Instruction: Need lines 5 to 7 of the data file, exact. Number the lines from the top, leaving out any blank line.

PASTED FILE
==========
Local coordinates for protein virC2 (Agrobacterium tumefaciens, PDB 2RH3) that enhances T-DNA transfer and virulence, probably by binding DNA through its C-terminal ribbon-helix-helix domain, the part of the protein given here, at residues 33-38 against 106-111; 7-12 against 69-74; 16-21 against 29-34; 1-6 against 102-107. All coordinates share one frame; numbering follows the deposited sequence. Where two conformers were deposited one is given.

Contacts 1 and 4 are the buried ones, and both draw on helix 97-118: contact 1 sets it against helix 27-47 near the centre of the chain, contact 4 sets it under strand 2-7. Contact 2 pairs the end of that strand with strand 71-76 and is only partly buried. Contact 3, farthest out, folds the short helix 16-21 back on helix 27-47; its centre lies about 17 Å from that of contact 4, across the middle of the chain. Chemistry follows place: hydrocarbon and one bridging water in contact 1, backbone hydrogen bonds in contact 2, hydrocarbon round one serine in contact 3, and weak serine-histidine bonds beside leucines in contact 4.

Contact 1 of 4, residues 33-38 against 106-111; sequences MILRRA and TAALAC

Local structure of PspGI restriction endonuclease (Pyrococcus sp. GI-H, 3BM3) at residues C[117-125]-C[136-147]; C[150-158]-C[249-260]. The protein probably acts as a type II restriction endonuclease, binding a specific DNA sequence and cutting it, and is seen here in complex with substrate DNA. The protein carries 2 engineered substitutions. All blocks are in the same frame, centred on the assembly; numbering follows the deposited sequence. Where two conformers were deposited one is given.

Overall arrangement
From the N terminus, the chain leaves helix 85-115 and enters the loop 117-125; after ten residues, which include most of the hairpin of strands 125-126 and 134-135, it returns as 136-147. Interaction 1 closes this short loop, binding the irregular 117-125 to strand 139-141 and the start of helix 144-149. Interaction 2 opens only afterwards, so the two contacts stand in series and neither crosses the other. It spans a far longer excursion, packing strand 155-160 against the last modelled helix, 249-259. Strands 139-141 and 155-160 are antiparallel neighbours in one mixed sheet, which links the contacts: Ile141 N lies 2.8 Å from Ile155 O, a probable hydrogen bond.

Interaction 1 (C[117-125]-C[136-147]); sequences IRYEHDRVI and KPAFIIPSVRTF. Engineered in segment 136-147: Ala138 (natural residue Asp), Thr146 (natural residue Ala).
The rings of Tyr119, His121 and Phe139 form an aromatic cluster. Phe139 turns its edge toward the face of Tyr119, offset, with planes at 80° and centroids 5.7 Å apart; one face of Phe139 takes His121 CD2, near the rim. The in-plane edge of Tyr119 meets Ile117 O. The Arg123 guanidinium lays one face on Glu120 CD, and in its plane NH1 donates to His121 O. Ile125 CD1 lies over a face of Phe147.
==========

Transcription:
Overall arrangement
From the N terminus, the chain leaves helix 85-115 and enters the loop 117-125; after ten residues, which include most of the hairpin of strands 125-126 and 134-135, it returns as 136-147. Interaction 1 closes this short loop, binding the irregular 117-125 to strand 139-141 and the start of helix 144-149. Interaction 2 opens only afterwards, so the two contacts stand in series and neither crosses the other. It spans a far longer excursion, packing strand 155-160 against the last modelled helix, 249-259. Strands 139-141 and 155-160 are antiparallel neighbours in one mixed sheet, which links the contacts: Ile141 N lies 2.8 Å from Ile155 O, a probable hydrogen bond.

Interaction 1 (C[117-125]-C[136-147]); sequences IRYEHDRVI and KPAFIIPSVRTF. Engineered in segment 136-147: Ala138 (natural residue Asp), Thr146 (natural residue Ala).